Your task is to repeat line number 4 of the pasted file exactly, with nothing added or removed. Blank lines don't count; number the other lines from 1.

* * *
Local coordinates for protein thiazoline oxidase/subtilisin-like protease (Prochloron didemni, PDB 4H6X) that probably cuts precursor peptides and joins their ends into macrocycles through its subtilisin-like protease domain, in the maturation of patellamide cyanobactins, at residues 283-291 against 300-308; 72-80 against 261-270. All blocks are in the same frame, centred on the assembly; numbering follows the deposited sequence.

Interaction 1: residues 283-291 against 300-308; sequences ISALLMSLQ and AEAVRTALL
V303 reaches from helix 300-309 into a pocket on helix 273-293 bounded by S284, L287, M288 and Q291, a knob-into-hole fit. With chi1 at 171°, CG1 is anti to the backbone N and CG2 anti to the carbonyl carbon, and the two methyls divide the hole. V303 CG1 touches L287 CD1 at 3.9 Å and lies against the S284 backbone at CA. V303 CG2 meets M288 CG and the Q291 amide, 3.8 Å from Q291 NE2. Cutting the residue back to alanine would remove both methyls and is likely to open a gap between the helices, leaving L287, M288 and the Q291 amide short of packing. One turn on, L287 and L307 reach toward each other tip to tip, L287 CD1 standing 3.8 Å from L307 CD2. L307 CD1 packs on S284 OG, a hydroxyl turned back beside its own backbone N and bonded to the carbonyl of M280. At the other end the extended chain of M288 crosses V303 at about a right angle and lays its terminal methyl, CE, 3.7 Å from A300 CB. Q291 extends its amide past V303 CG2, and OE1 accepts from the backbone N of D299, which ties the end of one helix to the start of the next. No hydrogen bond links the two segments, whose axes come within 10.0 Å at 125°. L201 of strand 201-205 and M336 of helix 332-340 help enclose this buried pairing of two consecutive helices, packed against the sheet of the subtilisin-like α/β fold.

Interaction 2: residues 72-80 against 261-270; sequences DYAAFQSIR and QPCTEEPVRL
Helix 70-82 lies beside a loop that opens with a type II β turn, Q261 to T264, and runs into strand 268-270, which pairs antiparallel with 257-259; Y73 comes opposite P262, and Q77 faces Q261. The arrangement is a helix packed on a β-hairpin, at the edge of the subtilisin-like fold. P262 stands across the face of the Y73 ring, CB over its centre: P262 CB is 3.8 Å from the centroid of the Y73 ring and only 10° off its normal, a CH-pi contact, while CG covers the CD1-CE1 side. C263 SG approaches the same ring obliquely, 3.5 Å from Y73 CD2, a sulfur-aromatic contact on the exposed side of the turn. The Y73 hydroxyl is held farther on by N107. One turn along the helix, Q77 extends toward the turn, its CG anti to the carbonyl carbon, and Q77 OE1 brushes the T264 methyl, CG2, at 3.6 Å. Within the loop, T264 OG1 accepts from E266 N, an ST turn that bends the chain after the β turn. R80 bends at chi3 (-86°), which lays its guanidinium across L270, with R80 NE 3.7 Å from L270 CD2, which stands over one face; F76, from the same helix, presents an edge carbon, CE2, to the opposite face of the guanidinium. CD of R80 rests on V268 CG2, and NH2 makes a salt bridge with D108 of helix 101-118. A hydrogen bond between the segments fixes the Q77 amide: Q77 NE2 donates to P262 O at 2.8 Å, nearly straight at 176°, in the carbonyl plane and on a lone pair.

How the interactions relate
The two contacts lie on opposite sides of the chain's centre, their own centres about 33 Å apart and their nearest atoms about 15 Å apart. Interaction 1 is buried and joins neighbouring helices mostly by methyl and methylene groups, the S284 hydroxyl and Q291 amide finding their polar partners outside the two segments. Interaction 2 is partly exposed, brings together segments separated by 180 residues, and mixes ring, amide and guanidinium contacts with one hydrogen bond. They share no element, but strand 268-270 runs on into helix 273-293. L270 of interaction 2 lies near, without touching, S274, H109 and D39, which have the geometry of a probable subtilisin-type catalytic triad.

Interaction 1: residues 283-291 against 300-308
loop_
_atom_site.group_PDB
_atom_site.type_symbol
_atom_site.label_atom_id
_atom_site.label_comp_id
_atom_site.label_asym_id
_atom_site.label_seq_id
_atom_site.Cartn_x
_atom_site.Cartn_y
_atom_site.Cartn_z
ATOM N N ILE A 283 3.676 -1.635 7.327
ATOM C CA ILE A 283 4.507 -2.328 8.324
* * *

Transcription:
Interaction 2: residues 72-80 against 261-270; sequences DYAAFQSIR and QPCTEEPVRL